TAOISEACH Leo Varadkar has said he cannot confirm reports that US President Donald Trump will visit Ireland in early June.
Speculation emerged on Wednesday evening that Mr Trump will make a trip to his golf course in Doonbeg, Co. Clare on June 5 after a three-day state visit to Britain.
He is later expected to return to the Irish west coast from June 7–8 after a stop off in France to attend the 75th anniversary commemorations of D-Day.
It is anticipated that the American leader will meet with Mr Varadkar during what is thought will be primarily a private visit centred on Doonbeg.
The trip has not yet been confirmed by either the Irish Government or the White House, but an advance team US officials and Secret Service agents are reportedly due in Clare in the coming days to scope out logistics and security arrangements.
A spokesman for Ireland's foreign ministry said Mr Trump had indicated his desire to visit Ireland this year, but "at this stage, no formal notification of such a visit has been received."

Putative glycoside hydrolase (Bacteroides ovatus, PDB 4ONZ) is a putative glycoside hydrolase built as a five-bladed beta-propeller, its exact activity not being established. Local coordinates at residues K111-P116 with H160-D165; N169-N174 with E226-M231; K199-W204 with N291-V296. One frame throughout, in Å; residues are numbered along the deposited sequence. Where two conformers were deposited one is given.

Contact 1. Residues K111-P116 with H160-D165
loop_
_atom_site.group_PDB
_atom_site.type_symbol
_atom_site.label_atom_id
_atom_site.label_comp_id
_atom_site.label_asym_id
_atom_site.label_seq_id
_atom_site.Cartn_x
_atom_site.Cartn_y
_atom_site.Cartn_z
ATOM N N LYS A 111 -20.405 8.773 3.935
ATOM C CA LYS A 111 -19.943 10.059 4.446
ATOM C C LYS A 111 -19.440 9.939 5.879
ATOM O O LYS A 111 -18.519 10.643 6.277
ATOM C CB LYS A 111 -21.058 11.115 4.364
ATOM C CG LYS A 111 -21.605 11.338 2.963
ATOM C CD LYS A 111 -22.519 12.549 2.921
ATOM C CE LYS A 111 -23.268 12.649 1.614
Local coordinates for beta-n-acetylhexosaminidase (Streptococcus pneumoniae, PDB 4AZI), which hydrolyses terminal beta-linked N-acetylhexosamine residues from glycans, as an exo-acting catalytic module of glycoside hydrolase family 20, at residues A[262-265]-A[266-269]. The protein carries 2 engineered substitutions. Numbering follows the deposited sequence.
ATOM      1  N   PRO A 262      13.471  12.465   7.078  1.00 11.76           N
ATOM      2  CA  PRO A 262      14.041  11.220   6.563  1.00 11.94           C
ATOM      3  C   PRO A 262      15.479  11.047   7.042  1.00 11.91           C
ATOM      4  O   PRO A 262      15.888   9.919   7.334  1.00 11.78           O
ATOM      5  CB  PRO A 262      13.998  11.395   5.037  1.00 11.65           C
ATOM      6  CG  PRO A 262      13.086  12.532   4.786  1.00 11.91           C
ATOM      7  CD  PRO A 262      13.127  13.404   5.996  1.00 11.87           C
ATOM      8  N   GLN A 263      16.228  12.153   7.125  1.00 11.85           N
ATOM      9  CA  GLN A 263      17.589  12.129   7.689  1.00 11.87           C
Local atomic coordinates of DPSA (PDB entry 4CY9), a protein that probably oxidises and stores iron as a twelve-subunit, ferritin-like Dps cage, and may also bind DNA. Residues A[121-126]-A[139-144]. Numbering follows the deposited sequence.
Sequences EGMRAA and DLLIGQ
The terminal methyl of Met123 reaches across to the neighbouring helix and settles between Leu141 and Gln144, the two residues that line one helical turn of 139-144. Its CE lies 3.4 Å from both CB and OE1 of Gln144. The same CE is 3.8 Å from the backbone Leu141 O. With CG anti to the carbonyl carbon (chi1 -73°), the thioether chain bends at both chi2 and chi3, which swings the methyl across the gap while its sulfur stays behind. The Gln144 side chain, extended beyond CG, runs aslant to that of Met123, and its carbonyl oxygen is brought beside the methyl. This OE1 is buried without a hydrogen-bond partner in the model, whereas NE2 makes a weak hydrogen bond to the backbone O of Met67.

Responding to the speculation, the Taoiseach said his Government did not have any confirmation for the visit as of yet but that the US President is "always welcome" in Ireland.
"Protocol dictates that the announcement will be made by the White House rather than by the Irish Government," he said.
"But if President Trump comes to Ireland he will be treated with respect and given the welcome his office deserves.
"The President of America is always welcome in Ireland, just as the Taoiseach and Irish President are welcome in the United States".
Mr Varadkar added: "We've a really strong relationship, it's economic, it's cultural, it's historic. It's about our family connections as well.
"I think we have to rise above whoever holds the office, whether it's the office of President there or here or Taoiseach and remember the really important relationship that exists between Ireland and America. That has to be the priority."
Mr Trump previously cancelled what would have been his first visit to Ireland as US President last November for "scheduling reasons".
Prior to the cancellation, a number of Irish protest groups had planned demonstrations similar to those seen during the American leader's first state visit to Britain in July 2018.